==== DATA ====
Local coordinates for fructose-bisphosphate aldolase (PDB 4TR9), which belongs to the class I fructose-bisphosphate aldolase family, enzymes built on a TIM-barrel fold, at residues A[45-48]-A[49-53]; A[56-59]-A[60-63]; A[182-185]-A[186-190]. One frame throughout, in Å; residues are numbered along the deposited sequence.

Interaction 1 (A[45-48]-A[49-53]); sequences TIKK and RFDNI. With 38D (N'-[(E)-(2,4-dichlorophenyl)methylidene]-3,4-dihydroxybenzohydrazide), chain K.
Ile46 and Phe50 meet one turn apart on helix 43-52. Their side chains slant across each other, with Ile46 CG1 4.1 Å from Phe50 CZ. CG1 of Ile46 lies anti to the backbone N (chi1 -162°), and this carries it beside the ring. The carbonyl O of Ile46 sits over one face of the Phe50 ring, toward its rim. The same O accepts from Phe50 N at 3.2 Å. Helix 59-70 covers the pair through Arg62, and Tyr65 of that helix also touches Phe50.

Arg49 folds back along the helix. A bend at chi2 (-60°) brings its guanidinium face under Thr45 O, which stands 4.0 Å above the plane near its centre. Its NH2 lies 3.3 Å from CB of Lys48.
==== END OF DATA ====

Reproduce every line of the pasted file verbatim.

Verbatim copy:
Local coordinates for fructose-bisphosphate aldolase (PDB 4TR9), which belongs to the class I fructose-bisphosphate aldolase family, enzymes built on a TIM-barrel fold, at residues A[45-48]-A[49-53]; A[56-59]-A[60-63]; A[182-185]-A[186-190]. One frame throughout, in Å; residues are numbered along the deposited sequence.

Interaction 1 (A[45-48]-A[49-53]); sequences TIKK and RFDNI. With 38D (N'-[(E)-(2,4-dichlorophenyl)methylidene]-3,4-dihydroxybenzohydrazide), chain K.
Ile46 and Phe50 meet one turn apart on helix 43-52. Their side chains slant across each other, with Ile46 CG1 4.1 Å from Phe50 CZ. CG1 of Ile46 lies anti to the backbone N (chi1 -162°), and this carries it beside the ring. The carbonyl O of Ile46 sits over one face of the Phe50 ring, toward its rim. The same O accepts from Phe50 N at 3.2 Å. Helix 59-70 covers the pair through Arg62, and Tyr65 of that helix also touches Phe50.

Arg49 folds back along the helix. A bend at chi2 (-60°) brings its guanidinium face under Thr45 O, which stands 4.0 Å above the plane near its centre. Its NH2 lies 3.3 Å from CB of Lys48.